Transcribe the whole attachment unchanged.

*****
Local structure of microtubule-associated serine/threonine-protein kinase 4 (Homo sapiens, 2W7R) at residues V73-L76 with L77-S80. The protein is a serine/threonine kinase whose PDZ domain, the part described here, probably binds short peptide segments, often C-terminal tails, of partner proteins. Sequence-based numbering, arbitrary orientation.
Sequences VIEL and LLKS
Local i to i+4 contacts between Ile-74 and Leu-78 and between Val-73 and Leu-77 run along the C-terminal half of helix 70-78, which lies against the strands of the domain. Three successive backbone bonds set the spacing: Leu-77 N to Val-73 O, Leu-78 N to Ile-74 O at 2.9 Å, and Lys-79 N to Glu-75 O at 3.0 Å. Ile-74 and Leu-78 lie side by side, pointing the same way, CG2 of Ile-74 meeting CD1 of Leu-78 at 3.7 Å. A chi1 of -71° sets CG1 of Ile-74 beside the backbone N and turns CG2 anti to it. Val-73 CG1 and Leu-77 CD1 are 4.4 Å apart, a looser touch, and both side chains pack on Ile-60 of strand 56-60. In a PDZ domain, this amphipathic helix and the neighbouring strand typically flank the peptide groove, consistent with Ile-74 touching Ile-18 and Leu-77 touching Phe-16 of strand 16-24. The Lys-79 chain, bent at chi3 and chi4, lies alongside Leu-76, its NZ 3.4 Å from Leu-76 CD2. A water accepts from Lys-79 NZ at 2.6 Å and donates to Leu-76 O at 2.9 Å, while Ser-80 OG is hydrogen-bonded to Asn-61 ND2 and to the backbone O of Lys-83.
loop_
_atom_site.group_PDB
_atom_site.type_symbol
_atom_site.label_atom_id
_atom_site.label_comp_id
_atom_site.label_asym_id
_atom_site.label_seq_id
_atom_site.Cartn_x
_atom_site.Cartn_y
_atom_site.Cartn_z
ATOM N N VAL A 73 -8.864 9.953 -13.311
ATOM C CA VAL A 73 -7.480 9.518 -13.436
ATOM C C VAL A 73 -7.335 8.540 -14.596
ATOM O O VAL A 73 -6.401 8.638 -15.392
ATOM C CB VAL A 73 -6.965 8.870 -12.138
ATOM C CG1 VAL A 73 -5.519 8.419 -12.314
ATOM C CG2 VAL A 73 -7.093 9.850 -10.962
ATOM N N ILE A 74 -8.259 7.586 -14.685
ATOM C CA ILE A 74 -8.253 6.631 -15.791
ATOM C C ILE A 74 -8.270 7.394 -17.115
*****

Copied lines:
Local structure of microtubule-associated serine/threonine-protein kinase 4 (Homo sapiens, 2W7R) at residues V73-L76 with L77-S80. The protein is a serine/threonine kinase whose PDZ domain, the part described here, probably binds short peptide segments, often C-terminal tails, of partner proteins. Sequence-based numbering, arbitrary orientation.
Sequences VIEL and LLKS
Local i to i+4 contacts between Ile-74 and Leu-78 and between Val-73 and Leu-77 run along the C-terminal half of helix 70-78, which lies against the strands of the domain. Three successive backbone bonds set the spacing: Leu-77 N to Val-73 O, Leu-78 N to Ile-74 O at 2.9 Å, and Lys-79 N to Glu-75 O at 3.0 Å. Ile-74 and Leu-78 lie side by side, pointing the same way, CG2 of Ile-74 meeting CD1 of Leu-78 at 3.7 Å. A chi1 of -71° sets CG1 of Ile-74 beside the backbone N and turns CG2 anti to it. Val-73 CG1 and Leu-77 CD1 are 4.4 Å apart, a looser touch, and both side chains pack on Ile-60 of strand 56-60. In a PDZ domain, this amphipathic helix and the neighbouring strand typically flank the peptide groove, consistent with Ile-74 touching Ile-18 and Leu-77 touching Phe-16 of strand 16-24. The Lys-79 chain, bent at chi3 and chi4, lies alongside Leu-76, its NZ 3.4 Å from Leu-76 CD2. A water accepts from Lys-79 NZ at 2.6 Å and donates to Leu-76 O at 2.9 Å, while Ser-80 OG is hydrogen-bonded to Asn-61 ND2 and to the backbone O of Lys-83.
loop_
_atom_site.group_PDB
_atom_site.type_symbol
_atom_site.label_atom_id
_atom_site.label_comp_id
_atom_site.label_asym_id
_atom_site.label_seq_id
_atom_site.Cartn_x
_atom_site.Cartn_y
_atom_site.Cartn_z
ATOM N N VAL A 73 -8.864 9.953 -13.311
ATOM C CA VAL A 73 -7.480 9.518 -13.436
ATOM C C VAL A 73 -7.335 8.540 -14.596
ATOM O O VAL A 73 -6.401 8.638 -15.392
ATOM C CB VAL A 73 -6.965 8.870 -12.138
ATOM C CG1 VAL A 73 -5.519 8.419 -12.314
ATOM C CG2 VAL A 73 -7.093 9.850 -10.962
ATOM N N ILE A 74 -8.259 7.586 -14.685
ATOM C CA ILE A 74 -8.253 6.631 -15.791
ATOM C C ILE A 74 -8.270 7.394 -17.115